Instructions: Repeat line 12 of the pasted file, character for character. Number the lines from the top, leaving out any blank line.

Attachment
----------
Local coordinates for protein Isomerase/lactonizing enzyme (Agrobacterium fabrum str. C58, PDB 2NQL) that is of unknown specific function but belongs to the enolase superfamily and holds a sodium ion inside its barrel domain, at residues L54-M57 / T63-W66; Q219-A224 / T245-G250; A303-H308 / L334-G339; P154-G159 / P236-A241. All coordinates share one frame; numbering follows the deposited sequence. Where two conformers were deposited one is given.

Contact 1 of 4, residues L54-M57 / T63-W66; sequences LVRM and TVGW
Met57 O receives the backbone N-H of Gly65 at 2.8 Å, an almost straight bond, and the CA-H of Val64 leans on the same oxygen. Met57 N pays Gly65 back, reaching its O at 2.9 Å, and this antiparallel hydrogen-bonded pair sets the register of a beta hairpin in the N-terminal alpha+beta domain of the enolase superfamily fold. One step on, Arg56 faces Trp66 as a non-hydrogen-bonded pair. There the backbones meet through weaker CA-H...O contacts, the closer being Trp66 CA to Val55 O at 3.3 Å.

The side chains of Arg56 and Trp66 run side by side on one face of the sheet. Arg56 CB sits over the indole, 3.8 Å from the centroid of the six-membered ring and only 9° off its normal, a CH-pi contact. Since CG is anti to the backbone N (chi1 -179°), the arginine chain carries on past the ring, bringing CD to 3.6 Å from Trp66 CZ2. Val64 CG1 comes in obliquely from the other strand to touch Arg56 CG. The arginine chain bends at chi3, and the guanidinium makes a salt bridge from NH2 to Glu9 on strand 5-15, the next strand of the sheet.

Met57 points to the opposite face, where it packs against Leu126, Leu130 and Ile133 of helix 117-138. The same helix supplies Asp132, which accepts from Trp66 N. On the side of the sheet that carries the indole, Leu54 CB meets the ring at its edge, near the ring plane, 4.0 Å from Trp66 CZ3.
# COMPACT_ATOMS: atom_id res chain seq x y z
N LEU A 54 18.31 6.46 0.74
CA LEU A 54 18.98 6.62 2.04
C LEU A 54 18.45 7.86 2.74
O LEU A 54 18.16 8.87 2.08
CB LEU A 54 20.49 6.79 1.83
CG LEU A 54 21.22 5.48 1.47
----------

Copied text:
CG LEU A 54 21.22 5.48 1.47